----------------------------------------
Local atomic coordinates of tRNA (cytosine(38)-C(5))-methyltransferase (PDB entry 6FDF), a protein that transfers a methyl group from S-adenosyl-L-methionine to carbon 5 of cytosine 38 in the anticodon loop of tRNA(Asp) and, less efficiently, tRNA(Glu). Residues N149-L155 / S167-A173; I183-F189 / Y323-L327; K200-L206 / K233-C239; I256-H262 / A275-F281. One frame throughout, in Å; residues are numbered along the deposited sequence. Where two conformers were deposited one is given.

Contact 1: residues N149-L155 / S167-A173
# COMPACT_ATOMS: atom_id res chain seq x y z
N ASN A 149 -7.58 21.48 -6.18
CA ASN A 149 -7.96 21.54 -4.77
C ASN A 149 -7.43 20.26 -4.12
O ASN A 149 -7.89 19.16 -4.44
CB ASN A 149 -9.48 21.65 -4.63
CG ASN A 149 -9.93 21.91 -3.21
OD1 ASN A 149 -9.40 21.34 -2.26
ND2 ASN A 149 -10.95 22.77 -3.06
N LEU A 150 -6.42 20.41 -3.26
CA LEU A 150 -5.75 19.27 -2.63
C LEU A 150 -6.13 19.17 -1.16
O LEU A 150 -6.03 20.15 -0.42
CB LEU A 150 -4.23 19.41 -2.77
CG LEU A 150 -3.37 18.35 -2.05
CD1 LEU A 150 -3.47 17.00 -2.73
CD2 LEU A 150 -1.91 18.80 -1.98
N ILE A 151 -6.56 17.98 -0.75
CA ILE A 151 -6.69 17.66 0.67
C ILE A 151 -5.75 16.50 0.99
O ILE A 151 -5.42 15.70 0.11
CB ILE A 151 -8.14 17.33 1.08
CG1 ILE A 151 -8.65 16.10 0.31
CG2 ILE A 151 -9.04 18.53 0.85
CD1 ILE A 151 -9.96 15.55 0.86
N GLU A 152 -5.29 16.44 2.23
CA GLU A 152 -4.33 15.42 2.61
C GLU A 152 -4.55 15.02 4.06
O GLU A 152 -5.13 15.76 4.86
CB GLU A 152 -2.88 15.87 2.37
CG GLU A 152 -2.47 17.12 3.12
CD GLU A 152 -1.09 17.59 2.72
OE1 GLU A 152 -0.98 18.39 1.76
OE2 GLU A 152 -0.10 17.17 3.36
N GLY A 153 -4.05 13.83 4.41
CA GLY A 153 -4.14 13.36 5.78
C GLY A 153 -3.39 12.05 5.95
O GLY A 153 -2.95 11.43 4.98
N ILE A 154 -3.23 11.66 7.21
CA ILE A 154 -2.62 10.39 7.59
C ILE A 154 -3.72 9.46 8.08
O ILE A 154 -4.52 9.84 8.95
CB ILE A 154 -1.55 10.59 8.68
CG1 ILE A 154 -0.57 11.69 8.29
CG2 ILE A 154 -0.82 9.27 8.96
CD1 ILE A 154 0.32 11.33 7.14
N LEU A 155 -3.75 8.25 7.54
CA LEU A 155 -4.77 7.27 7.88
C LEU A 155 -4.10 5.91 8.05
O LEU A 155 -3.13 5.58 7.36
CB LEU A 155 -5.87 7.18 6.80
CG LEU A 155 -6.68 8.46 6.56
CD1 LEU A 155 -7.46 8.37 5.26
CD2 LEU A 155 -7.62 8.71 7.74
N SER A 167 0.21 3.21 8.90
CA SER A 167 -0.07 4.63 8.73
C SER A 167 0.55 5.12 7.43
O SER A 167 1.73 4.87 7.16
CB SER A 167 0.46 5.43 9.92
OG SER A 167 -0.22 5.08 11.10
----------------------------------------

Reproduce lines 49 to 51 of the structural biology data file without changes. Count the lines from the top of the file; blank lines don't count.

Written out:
N LEU A 155 -3.75 8.25 7.54
CA LEU A 155 -4.77 7.27 7.88
C LEU A 155 -4.10 5.91 8.05